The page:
The pressure tank on Bonaire is owned by a private foundation. A lot of diving instructors on the coral island can operate the pressure tank.
If you take a hot shower after diving or if you start exercising intensively, you increase the chance of developing decompression or decompression sickness. It is also important that there are at least 24 hours between your last dive and your flight back home.
If you do not touch anything with your hands, there are hardly any dangers on the coral reef of Bonaire. Swimmers, snorkelers and divers who touch plants and animals do run risks.
Moreys, scorpion fish, snappers, stingrays, sea urchins, fire coral, sponges, jellyfish, ore fireworms can be dangerous in case of undesirable contact by people.
Because you can hardly explain to the people who stay at home how beautiful the underwater world of Bonaire is, it is of course possible to take pictures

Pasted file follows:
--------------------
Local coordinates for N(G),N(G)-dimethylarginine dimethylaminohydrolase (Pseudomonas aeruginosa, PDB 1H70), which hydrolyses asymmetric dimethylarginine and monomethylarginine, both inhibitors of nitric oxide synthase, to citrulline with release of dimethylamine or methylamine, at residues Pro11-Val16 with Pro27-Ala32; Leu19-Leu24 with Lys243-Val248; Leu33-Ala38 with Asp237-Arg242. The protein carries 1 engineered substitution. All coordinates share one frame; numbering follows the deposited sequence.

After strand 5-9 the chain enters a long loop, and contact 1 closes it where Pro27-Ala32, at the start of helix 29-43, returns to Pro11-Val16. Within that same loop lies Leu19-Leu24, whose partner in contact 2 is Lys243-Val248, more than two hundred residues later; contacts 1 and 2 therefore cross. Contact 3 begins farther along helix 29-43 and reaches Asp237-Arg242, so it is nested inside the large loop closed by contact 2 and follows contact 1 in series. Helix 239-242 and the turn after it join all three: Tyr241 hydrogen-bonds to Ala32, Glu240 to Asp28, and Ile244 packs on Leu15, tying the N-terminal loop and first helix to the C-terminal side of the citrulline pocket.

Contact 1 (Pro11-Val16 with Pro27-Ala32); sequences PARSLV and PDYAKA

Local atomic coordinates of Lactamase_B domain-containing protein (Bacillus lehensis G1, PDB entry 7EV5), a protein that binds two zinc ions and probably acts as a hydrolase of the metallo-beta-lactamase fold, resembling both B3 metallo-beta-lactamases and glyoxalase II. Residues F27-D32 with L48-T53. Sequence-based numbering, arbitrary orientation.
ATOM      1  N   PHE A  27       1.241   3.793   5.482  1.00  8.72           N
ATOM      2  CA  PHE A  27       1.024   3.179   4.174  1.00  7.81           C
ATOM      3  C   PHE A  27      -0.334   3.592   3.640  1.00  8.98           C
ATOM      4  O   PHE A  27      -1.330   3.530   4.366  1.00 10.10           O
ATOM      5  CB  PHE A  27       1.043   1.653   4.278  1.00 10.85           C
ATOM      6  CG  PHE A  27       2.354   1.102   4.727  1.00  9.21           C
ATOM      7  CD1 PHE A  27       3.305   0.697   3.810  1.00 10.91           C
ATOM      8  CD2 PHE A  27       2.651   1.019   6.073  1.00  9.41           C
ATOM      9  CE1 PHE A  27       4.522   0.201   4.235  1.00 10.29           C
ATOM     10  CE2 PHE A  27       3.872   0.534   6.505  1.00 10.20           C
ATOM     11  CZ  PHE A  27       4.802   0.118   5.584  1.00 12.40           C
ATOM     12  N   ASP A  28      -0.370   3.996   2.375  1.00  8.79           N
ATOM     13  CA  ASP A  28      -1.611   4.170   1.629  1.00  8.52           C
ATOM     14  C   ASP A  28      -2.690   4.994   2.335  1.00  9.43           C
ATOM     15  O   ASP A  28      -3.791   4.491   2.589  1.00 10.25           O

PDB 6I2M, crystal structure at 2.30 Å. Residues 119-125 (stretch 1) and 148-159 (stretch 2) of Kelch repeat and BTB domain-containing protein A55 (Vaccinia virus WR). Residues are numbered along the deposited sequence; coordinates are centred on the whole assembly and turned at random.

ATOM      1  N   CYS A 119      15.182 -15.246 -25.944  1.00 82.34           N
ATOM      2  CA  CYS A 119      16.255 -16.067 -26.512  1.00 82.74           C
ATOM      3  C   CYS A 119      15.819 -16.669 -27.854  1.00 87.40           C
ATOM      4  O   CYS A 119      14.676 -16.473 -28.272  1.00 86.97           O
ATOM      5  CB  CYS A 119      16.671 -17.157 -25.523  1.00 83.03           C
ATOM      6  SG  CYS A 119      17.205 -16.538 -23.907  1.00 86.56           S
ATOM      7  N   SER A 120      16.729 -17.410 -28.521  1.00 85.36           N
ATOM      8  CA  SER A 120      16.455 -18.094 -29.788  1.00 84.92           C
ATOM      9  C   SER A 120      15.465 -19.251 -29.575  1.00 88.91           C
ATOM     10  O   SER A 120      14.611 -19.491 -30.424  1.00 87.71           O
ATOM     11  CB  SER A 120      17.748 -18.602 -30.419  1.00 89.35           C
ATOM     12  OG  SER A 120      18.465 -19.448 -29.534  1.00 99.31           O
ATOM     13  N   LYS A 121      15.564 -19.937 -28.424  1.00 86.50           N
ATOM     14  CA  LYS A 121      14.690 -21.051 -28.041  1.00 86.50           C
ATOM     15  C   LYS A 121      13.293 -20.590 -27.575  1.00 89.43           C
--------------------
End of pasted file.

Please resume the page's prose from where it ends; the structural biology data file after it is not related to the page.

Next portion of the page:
On Bonaire there are several organizations where you can learn the tricks of underwater photography and where you can also buy or rent an underwater camera.
There are a few celebrities within the underwater photography. One of those top photographers is Stephen Frink. Regularly this American visits to the diving island to give workshops in this special type of photography.
Several times a year a 'Clean Up Dive' is organized by diving school 'Dive Friends Bonaire' on Bonaire. During this day, as much waste as possible will be collected from the Caribbean Sea.
Often a particular dive site is chosen. Usually dozens of people participate in Clean Up Dives. The day ends with a delicious bbq.